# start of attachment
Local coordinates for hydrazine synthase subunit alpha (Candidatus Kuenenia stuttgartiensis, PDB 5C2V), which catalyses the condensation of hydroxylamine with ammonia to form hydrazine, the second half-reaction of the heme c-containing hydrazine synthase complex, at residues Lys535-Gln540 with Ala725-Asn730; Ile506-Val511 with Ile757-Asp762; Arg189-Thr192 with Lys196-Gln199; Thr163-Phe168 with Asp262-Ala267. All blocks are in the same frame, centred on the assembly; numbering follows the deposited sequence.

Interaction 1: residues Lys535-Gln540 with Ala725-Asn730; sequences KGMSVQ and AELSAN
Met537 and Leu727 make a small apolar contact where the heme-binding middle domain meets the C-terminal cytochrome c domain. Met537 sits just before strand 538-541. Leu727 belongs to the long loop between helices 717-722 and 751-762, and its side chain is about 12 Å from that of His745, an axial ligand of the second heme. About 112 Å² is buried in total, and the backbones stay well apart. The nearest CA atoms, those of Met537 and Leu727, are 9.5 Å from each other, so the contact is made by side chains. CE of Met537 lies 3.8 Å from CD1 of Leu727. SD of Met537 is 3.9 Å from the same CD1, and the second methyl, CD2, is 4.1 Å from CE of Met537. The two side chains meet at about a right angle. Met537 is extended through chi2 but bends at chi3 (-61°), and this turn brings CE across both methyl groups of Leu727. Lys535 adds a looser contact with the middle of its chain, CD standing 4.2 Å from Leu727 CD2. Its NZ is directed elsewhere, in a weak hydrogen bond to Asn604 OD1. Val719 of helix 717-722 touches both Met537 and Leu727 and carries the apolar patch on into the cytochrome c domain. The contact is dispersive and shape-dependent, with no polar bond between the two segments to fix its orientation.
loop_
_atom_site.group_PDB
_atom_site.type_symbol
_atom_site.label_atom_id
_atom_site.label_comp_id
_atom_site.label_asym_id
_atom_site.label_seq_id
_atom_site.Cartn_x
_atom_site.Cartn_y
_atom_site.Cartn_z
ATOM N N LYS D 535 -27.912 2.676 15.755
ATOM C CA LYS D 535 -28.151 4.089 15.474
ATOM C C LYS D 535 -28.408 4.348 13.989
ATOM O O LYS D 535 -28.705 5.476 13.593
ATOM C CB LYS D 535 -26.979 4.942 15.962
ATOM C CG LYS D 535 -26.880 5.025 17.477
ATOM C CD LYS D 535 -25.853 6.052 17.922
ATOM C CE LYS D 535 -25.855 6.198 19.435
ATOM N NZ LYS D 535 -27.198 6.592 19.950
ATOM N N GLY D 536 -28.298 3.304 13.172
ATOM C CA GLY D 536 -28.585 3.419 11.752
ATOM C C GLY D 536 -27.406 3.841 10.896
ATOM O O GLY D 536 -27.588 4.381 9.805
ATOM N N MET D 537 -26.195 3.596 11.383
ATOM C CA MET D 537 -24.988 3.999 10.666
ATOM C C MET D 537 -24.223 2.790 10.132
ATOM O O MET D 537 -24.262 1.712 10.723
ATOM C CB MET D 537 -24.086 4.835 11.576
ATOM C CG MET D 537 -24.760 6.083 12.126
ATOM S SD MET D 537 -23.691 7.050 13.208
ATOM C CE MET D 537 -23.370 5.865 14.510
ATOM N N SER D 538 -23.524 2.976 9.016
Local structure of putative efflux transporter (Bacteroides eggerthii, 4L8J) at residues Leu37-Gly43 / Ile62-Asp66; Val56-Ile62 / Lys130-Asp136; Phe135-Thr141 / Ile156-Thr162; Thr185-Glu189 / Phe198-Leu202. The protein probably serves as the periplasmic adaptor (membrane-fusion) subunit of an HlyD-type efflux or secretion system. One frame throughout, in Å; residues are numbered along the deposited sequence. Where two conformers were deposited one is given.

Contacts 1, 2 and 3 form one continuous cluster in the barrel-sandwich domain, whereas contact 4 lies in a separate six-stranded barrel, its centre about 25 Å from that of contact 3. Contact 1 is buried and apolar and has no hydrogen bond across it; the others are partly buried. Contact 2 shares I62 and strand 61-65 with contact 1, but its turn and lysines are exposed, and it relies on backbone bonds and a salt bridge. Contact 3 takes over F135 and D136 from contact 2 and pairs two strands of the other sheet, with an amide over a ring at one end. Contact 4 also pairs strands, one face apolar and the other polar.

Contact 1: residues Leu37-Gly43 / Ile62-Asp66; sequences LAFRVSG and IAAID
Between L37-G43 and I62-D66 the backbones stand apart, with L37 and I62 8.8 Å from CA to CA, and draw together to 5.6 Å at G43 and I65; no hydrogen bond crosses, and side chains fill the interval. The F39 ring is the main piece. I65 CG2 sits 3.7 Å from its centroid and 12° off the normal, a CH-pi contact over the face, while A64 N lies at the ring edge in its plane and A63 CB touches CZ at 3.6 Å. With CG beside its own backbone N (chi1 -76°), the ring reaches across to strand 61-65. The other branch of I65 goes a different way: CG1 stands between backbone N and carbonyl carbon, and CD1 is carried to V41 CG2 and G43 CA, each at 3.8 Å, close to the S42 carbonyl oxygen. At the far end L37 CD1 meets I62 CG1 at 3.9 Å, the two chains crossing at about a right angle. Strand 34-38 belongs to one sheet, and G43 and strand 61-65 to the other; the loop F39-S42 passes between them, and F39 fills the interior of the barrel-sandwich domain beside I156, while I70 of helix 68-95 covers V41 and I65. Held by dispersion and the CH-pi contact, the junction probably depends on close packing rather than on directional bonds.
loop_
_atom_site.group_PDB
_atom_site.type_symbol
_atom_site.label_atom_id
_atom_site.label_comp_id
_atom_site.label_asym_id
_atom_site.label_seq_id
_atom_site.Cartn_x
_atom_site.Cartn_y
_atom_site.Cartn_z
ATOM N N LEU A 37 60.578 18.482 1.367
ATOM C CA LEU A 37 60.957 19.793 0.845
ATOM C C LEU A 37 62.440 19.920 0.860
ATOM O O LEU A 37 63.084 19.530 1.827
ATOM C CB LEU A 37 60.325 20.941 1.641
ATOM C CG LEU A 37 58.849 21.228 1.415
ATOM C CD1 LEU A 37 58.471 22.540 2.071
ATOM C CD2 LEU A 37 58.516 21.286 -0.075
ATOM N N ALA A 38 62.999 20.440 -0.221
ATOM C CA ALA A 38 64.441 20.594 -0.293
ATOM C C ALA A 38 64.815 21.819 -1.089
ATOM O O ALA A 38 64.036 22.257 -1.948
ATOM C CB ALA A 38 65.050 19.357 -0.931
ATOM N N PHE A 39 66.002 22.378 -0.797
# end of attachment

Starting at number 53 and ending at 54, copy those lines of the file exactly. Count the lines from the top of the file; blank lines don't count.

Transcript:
ATOM O O LEU A 37 63.084 19.530 1.827
ATOM C CB LEU A 37 60.325 20.941 1.641